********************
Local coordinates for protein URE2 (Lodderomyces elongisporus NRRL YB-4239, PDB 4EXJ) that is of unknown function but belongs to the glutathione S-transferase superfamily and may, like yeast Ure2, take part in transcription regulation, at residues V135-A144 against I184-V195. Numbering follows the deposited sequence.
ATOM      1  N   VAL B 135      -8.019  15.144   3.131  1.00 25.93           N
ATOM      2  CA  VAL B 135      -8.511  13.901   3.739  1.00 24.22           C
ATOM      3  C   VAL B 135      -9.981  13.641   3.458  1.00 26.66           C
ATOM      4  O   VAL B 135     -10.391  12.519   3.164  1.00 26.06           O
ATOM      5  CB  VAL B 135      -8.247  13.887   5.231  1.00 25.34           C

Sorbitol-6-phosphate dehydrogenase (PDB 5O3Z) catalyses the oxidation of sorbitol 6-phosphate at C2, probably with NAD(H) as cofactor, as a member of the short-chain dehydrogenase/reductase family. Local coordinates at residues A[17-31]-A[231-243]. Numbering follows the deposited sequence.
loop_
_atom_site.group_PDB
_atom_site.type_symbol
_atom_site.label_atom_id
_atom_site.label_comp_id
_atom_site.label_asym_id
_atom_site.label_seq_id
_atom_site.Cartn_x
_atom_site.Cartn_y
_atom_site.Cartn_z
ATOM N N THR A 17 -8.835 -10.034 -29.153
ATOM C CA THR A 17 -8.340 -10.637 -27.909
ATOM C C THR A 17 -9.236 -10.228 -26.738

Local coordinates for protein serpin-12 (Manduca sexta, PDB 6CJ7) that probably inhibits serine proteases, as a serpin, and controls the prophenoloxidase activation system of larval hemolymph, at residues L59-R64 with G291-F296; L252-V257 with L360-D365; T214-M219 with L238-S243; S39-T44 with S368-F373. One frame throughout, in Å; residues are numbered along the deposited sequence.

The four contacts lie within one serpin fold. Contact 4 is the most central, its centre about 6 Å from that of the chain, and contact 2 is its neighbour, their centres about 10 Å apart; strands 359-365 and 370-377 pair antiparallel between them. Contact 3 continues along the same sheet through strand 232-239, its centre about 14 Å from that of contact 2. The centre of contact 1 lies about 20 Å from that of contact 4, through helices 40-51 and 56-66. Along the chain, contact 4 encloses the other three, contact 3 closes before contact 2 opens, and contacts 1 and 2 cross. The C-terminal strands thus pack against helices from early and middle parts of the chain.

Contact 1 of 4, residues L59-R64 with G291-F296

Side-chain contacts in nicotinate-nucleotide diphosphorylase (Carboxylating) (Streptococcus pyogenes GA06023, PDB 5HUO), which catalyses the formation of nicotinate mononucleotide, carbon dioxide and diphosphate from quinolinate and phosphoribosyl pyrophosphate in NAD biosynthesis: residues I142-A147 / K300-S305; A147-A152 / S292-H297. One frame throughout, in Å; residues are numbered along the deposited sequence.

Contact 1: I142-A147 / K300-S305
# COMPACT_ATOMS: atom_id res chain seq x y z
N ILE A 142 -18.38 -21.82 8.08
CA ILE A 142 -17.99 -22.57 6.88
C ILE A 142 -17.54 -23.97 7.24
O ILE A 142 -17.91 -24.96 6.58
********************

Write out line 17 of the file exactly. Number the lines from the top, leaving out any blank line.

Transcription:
_atom_site.Cartn_z